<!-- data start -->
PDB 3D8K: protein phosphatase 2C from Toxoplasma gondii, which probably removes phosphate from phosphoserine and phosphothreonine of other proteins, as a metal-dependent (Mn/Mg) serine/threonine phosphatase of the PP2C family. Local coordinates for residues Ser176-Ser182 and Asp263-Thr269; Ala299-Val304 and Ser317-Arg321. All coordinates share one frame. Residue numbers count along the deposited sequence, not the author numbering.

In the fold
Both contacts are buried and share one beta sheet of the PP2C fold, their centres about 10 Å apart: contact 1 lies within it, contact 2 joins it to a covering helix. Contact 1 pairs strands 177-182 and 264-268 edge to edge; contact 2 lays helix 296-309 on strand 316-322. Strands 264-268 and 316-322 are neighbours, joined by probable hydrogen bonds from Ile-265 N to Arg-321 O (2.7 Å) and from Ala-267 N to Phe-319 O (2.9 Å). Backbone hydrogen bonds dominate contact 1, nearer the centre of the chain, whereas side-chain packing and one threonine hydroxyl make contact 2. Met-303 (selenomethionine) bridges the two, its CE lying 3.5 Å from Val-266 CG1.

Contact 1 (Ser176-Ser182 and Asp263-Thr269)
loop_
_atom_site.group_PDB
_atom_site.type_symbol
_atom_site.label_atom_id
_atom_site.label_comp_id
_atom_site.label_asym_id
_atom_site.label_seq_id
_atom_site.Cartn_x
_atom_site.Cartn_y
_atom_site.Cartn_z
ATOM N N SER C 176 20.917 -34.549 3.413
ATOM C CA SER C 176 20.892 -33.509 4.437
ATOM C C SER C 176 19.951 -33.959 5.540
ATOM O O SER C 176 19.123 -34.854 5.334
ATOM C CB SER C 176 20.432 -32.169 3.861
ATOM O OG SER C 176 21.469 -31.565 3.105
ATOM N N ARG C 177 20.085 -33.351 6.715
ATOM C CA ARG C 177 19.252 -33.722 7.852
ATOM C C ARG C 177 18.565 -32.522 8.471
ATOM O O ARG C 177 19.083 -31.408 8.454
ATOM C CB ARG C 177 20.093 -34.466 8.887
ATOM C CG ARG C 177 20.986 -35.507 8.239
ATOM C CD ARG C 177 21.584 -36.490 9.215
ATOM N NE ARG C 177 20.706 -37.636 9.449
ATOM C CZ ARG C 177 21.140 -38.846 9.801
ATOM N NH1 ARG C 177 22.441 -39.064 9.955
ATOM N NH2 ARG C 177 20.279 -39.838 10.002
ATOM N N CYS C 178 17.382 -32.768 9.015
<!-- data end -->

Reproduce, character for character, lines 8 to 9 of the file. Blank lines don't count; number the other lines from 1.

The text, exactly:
_atom_site.label_atom_id
_atom_site.label_comp_id